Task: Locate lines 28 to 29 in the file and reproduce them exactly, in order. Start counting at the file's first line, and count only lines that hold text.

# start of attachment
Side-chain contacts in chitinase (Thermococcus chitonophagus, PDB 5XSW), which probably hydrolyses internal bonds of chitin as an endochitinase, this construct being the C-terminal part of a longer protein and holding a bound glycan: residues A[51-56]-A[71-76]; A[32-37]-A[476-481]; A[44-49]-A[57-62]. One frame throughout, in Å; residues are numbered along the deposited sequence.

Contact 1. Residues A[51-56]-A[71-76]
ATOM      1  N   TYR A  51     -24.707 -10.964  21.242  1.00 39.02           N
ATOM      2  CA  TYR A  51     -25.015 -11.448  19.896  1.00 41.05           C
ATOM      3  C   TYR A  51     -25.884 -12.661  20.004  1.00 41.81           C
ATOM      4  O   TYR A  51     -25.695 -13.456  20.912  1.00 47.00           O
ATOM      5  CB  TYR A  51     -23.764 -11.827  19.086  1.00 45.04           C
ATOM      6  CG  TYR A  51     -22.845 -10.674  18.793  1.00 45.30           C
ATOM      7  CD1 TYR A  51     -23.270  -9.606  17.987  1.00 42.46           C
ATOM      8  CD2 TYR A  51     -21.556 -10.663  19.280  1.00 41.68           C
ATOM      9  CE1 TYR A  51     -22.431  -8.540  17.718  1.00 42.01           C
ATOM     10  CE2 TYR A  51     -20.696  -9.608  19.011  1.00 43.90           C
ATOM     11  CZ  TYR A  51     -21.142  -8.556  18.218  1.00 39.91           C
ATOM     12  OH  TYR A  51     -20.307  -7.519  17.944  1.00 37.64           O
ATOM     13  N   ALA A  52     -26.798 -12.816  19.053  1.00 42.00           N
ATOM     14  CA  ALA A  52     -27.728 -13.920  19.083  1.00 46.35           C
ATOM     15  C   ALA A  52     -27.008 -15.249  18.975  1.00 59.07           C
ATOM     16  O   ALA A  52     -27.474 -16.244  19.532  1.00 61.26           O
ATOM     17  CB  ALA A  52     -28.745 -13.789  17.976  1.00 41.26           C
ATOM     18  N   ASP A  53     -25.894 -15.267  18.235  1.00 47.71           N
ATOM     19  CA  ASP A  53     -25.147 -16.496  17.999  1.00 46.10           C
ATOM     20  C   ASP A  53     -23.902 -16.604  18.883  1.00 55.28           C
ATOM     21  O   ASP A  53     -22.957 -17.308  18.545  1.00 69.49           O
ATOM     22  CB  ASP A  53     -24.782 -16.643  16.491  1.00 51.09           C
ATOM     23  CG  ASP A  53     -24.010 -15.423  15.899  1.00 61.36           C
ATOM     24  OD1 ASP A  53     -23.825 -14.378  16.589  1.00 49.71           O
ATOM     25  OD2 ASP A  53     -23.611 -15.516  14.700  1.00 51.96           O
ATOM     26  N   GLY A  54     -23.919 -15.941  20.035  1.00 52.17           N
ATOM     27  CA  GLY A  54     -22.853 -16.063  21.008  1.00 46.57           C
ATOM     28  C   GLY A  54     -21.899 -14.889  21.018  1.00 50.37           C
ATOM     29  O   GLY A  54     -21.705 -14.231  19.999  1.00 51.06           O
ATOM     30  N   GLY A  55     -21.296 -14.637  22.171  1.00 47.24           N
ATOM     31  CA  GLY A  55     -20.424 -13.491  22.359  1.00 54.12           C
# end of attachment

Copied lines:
ATOM     26  N   GLY A  54     -23.919 -15.941  20.035  1.00 52.17           N
ATOM     27  CA  GLY A  54     -22.853 -16.063  21.008  1.00 46.57           C